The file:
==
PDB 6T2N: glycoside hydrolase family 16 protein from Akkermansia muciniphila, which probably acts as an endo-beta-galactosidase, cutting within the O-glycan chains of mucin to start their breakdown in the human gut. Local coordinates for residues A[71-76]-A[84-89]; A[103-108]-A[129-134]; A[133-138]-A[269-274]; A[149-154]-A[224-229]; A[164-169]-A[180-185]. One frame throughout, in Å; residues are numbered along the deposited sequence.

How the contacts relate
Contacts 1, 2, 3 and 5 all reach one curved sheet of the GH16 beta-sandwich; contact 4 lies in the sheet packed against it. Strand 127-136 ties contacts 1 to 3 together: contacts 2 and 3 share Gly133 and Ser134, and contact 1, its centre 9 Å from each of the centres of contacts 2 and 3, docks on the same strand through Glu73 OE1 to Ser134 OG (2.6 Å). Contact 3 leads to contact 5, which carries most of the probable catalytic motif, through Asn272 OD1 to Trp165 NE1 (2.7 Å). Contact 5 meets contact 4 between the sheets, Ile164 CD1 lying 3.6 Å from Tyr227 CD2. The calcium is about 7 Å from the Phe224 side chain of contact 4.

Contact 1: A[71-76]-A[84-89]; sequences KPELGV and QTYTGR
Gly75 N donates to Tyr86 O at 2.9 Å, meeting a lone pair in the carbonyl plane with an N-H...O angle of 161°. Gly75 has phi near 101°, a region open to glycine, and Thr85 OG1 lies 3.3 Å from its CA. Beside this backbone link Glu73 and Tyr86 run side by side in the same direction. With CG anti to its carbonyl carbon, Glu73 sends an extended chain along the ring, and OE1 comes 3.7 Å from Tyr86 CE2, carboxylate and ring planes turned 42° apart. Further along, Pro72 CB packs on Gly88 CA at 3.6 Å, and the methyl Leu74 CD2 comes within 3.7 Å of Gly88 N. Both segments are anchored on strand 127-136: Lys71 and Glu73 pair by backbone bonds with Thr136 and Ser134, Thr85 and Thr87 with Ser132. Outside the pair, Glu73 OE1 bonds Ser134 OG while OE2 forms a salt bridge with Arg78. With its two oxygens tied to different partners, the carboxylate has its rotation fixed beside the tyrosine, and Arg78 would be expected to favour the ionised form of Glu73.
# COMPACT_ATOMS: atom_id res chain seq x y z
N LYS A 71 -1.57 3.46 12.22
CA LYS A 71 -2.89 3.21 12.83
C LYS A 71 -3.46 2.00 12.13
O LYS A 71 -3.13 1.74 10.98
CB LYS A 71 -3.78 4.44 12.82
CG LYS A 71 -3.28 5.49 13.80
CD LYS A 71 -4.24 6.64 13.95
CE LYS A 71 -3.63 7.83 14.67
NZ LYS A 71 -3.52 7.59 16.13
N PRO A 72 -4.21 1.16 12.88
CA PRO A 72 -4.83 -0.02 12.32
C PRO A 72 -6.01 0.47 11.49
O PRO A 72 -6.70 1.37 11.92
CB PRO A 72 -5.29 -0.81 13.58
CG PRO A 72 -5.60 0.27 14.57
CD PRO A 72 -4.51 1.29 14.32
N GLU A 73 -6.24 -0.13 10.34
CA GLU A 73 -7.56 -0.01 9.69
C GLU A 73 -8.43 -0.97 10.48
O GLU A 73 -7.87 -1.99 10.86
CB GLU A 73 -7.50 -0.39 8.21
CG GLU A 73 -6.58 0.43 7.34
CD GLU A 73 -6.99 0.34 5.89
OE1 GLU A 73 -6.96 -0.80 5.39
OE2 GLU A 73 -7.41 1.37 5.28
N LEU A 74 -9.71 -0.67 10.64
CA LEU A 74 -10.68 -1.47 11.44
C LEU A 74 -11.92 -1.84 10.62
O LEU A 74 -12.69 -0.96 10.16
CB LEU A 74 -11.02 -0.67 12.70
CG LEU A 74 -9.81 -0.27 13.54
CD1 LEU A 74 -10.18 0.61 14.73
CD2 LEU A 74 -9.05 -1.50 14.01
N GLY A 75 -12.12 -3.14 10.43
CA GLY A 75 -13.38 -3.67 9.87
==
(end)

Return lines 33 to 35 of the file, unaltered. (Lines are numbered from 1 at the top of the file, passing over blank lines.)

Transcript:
CA LEU A 74 -10.68 -1.47 11.44
C LEU A 74 -11.92 -1.84 10.62
O LEU A 74 -12.69 -0.96 10.16